In an unusual decision, the New Jersey Supreme Court in Henry v. New Jersey Department of Human Services (A-69 September Term) added a new wrinkle in the state’s anti-discrimination law that will not sit well with employers.
The decision gives employee plaintiffs another way around the 2-year limitations period applicable to state discrimination cases. In the Henry case, the Plaintiff alleged that the truth had been withheld from her when she had been unfairly bypassed for promotion by Caucasian co-applicants. The Court found that Plaintiff was allegedly mislead regarding the reasons for her “reclassification,” and that – if she had known the truth – she would have known of (“discovered”) that she had an actionable discrimination claim. Since the employer had allegedly hidden these facts from her, her claims of discrimination should not be barred by the statute of limitations.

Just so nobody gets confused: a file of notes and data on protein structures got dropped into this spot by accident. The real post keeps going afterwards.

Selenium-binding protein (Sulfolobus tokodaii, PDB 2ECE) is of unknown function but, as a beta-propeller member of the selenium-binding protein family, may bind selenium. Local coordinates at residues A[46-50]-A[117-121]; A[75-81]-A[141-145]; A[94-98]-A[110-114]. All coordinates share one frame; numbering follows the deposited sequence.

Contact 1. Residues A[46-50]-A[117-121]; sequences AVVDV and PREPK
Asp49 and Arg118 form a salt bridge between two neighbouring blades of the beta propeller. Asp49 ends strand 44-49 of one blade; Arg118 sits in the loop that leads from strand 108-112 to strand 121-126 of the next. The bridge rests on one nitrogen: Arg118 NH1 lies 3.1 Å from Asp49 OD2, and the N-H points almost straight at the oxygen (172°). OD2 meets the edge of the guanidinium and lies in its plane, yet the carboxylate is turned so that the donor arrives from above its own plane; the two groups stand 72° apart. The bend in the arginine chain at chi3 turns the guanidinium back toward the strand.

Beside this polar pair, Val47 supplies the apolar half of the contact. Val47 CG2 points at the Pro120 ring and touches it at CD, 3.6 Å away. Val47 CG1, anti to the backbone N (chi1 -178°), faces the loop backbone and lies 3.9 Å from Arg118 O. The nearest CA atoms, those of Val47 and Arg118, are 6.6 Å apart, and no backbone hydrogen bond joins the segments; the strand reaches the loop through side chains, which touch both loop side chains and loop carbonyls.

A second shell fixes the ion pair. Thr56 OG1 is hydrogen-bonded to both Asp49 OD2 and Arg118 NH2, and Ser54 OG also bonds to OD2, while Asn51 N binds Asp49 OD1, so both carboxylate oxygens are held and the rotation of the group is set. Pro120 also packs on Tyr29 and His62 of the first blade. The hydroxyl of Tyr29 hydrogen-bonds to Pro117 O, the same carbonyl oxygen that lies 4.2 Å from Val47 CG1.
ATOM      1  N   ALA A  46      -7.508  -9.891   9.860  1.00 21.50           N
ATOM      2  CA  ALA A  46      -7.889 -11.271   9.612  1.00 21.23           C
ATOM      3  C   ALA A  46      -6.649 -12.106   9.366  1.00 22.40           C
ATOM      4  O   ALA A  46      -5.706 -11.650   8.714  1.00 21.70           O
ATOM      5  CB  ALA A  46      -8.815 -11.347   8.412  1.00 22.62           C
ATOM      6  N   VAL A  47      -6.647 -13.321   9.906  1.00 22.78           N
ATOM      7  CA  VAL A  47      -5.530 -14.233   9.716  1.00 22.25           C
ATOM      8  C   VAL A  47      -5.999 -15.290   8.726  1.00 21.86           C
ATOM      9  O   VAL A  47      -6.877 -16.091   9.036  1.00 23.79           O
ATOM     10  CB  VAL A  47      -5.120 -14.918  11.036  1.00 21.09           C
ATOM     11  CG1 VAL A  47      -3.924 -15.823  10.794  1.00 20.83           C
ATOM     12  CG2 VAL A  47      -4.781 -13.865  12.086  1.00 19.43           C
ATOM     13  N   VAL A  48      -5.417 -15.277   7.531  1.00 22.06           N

In future cases where the date of “discovery” of a claim is at issue, a “Lopez” hearing will be held to determine when/if a plaintiff could have/should have known of the alleged discriminatory action.
This case, although it is intended to have limited application, is not good news for employers because it expands the “discovery” rule that can “toll” the two-year New Jersey Law Against Discrimination. This case may have the unfortunate side effect of producing a rash of demands by plaintiffs for Lopez hearings regarding what discrimination they “could have” known about during their employment.